Mozzarella152 mcg (17% DV)0.65 mcg (27% DV)2.5 mcg (2% DV)505 mg (51% DV)2.9 mg (26% DV)22.2 g300 kcal
Swiss205 mcg (23% DV)3.34 mcg (139% DV)7.5 mcg (6% DV)961 mg (96% DV)3.9 mg (35% DV)26.9 g376 kcal
Parmesan195 mcg (22% DV)1.4 mcg (58% DV)1.7 mcg (1% DV)1184 mg (118% DV)3.1 mg (28% DV)35.8 g392 kcal
Feta125 mcg (14% DV)1.69 mcg (70% DV)1.8 mcg (2% DV)493 mg (49% DV)2.9 mg (26% DV)14 g264 kcal
Brie178 mcg(20%DV)0.5mcg(21%DV)2.3mcg(2%DV)184mg(18%DV)2.4mg(22%DV)20 g334 kcal
Cream cheese155mcg(17%DV)<0.1mcg(<1%DV)<0.1mcg(<1%DV)<10mg(<1%DV)<0.1mg(<1%DV)6 g342 kcal
Vitamins and Minerals In Cheese

Does Cheese Have Vitamin D?

Cheese is not a significant source alone and may not meet daily requirements. It contains vitamin D, mainly in the form of vitamin D3. Hard cheeses have more vitamin D than soft cheeses.

Some cheese can be a good source of vitamin D, providing up to 30 IU per one-cup serving. The top choices are Fontina, Muenster, and Monterey, while Swiss cheese has little vitamin D.

Benefits Of Cheese

Cheese can provide surprising health benefits despite its high fat content. Here are some of the benefits of cheese based on the search results.

  • Strong bones: Cheese can boost calcium intake, which helps build bones and prevent osteoporosis.
  • Dental health: Cheese can protect teeth from cavities and raise the pH level of dental plaque.
  • Immune system: Cheese is a rich source of vitamin B12, crucial for the body’s formation, regulation, repair, and protection, strengthening the immune system.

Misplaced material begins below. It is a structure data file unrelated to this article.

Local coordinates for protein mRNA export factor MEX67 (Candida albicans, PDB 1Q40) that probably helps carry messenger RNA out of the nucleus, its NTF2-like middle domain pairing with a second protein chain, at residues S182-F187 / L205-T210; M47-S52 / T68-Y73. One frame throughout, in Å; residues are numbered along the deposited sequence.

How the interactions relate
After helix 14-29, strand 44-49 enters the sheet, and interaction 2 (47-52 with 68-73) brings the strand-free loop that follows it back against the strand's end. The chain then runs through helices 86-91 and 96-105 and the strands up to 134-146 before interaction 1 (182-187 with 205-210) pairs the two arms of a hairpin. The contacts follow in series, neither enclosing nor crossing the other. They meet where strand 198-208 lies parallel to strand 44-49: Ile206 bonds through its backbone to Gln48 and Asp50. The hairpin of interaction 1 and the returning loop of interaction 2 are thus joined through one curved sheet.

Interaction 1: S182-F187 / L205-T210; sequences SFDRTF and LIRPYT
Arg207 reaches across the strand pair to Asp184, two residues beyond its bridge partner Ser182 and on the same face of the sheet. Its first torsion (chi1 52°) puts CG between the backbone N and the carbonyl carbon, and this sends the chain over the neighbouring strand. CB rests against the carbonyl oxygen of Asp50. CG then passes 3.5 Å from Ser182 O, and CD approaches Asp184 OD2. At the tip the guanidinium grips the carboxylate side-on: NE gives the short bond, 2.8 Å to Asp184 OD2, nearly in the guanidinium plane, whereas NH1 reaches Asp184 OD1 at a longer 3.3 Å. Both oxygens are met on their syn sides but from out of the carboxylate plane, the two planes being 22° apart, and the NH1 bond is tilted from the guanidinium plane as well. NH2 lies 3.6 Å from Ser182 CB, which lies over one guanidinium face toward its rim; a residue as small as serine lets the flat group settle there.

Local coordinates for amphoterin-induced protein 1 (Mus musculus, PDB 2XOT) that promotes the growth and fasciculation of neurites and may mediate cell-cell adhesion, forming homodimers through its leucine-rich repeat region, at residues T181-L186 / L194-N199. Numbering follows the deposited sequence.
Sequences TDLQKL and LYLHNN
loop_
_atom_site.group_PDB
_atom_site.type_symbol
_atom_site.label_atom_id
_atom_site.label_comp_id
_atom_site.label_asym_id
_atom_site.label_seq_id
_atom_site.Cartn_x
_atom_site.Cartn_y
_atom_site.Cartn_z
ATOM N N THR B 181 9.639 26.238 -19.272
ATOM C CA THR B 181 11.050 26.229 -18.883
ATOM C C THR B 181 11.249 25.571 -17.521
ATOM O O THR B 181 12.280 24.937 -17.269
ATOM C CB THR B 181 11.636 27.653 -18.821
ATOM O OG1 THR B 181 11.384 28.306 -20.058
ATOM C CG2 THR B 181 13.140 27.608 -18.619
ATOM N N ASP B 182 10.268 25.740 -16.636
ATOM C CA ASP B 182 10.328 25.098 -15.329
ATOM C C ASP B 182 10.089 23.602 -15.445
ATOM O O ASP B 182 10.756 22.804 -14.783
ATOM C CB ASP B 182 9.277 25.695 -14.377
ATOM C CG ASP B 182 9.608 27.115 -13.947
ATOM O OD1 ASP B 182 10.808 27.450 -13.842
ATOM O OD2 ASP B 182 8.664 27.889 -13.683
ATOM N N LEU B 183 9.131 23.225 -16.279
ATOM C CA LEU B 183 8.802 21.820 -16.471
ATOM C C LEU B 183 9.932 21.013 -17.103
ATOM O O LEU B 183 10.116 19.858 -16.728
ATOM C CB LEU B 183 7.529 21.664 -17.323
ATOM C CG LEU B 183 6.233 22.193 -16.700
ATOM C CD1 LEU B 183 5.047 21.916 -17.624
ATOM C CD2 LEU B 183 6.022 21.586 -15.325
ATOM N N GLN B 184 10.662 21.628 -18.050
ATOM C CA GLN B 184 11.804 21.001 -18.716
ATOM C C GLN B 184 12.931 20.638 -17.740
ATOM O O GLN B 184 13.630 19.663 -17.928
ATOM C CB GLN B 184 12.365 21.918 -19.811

• Reduced inflammation: Dairy cheese contains conjugated linoleic acid (CLA), which may help reduce inflammation and lower the risk of heart disease and obesity.

Can vitamin C help with hangovers?


Is Vitamin C Present In Cheese?

Little to no vitamin C is present in cheese. However, cheese is high in vitamins A, B, And K, zinc, calcium, and protein that benefits your bones, teeth, and heart.

Does Yogurt Have Vitamin C?

Yogurt doesn’t have much vitamin C, containing less than 2mg per serving. However, some yogurt brands are fortified with vitamin C, which can increase its content. However, yogurt is an excellent source of high-quality protein, calcium, vitamin B12, and trace minerals.


Does cheese have vitamin C? Well, cheese doesn’t have much vitamin C due to the cheese-making process and storage. So, don’t rely only on cheese for your vitamin C intake. But cheese can be an excellent addition to your diet as it’s rich in other vitamins and minerals.

For more on vitamins and minerals, visit our blogs.